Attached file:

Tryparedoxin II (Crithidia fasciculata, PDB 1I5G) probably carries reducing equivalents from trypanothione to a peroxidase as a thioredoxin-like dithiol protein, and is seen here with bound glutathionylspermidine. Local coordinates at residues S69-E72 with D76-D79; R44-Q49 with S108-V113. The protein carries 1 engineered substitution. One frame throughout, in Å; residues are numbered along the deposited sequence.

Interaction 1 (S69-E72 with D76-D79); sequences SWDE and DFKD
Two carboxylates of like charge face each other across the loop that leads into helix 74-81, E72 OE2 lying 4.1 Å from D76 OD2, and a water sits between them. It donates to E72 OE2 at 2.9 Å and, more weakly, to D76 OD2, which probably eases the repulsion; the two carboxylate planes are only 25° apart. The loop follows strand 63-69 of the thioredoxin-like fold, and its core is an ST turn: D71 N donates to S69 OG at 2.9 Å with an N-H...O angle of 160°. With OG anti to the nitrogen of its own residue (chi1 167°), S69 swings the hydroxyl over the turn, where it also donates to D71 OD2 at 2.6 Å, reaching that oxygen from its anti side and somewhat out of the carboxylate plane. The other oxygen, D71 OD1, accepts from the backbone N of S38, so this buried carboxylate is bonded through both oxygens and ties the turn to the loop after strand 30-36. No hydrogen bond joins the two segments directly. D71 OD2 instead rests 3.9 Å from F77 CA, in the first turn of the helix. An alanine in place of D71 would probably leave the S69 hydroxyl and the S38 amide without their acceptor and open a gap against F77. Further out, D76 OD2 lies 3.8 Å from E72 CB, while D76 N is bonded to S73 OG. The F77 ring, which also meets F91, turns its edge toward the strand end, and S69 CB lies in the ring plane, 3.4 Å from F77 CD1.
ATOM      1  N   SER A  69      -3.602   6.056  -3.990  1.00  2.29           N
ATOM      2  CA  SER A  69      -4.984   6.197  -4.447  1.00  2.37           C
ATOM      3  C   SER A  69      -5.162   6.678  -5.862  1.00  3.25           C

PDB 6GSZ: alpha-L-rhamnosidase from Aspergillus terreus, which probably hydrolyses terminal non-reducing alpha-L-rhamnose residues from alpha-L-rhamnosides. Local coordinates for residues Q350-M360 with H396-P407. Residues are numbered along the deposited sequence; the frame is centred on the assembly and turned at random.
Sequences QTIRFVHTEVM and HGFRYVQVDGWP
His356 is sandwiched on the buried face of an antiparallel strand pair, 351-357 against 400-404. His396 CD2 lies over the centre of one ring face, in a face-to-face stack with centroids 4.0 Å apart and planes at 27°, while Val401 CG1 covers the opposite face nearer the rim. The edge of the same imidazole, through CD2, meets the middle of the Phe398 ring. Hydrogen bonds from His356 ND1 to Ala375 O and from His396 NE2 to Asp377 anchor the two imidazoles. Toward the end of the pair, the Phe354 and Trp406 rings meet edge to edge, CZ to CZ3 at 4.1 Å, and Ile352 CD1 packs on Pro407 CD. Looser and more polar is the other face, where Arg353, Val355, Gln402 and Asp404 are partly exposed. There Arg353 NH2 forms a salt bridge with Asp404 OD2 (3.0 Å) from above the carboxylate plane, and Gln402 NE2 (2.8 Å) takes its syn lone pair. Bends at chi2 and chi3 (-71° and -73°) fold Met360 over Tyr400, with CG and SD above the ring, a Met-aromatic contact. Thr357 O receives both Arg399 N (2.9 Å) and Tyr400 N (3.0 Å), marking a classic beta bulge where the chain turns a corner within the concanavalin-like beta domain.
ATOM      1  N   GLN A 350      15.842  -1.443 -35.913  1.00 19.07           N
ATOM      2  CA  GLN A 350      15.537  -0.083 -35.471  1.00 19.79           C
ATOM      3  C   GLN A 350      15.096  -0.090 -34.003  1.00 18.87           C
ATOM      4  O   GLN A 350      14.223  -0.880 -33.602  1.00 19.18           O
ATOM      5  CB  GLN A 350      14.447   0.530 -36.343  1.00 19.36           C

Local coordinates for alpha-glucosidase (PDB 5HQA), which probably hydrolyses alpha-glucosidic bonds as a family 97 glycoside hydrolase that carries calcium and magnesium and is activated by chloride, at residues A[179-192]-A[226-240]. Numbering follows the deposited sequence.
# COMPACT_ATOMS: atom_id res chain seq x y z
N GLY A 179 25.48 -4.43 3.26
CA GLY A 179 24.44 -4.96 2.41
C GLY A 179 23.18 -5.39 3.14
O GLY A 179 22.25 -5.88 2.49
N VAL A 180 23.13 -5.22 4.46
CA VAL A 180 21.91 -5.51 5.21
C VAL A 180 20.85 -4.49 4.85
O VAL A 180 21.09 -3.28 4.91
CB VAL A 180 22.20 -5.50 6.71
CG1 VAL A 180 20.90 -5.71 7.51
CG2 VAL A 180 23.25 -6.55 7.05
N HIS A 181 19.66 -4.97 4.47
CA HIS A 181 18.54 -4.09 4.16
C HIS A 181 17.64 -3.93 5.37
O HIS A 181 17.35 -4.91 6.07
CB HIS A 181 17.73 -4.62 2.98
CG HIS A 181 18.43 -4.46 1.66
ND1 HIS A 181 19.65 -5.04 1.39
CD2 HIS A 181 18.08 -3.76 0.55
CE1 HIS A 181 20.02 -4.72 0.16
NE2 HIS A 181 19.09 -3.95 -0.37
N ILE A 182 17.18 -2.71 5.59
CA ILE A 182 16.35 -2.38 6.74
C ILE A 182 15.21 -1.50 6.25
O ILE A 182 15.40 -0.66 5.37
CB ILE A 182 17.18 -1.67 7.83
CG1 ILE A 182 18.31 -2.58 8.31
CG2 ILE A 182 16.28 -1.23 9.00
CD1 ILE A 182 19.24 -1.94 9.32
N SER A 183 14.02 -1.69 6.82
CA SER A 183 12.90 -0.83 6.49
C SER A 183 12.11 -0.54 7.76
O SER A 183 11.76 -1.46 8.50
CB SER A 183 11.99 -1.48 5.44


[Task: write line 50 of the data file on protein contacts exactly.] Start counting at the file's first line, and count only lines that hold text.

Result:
CB SER A 183 11.99 -1.48 5.44